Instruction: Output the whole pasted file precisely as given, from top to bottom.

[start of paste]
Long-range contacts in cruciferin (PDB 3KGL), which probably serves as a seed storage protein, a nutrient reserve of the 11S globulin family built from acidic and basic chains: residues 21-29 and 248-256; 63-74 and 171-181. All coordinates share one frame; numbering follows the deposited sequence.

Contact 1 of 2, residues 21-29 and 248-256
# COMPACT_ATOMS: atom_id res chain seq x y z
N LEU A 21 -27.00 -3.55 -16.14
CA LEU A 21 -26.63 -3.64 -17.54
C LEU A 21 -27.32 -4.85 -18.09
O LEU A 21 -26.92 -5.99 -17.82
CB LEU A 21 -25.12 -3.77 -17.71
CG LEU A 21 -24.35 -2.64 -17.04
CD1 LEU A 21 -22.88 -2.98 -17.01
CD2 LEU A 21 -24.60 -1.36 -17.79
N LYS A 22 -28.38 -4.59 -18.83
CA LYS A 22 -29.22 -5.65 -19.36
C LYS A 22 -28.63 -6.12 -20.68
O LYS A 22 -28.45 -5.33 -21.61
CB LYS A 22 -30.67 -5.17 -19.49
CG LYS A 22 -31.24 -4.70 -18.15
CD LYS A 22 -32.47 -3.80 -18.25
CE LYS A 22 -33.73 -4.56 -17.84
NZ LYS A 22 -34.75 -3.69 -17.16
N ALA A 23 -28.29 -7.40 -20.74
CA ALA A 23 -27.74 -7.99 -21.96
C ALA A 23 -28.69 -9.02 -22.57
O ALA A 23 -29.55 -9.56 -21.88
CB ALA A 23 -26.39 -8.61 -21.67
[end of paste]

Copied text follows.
Long-range contacts in cruciferin (PDB 3KGL), which probably serves as a seed storage protein, a nutrient reserve of the 11S globulin family built from acidic and basic chains: residues 21-29 and 248-256; 63-74 and 171-181. All coordinates share one frame; numbering follows the deposited sequence.

Contact 1 of 2, residues 21-29 and 248-256
# COMPACT_ATOMS: atom_id res chain seq x y z
N LEU A 21 -27.00 -3.55 -16.14
CA LEU A 21 -26.63 -3.64 -17.54
C LEU A 21 -27.32 -4.85 -18.09
O LEU A 21 -26.92 -5.99 -17.82
CB LEU A 21 -25.12 -3.77 -17.71
CG LEU A 21 -24.35 -2.64 -17.04
CD1 LEU A 21 -22.88 -2.98 -17.01
CD2 LEU A 21 -24.60 -1.36 -17.79
N LYS A 22 -28.38 -4.59 -18.83
CA LYS A 22 -29.22 -5.65 -19.36
C LYS A 22 -28.63 -6.12 -20.68
O LYS A 22 -28.45 -5.33 -21.61
CB LYS A 22 -30.67 -5.17 -19.49
CG LYS A 22 -31.24 -4.70 -18.15
CD LYS A 22 -32.47 -3.80 -18.25
CE LYS A 22 -33.73 -4.56 -17.84
NZ LYS A 22 -34.75 -3.69 -17.16
N ALA A 23 -28.29 -7.40 -20.74
CA ALA A 23 -27.74 -7.99 -21.96
C ALA A 23 -28.69 -9.02 -22.57
O ALA A 23 -29.55 -9.56 -21.88
CB ALA A 23 -26.39 -8.61 -21.67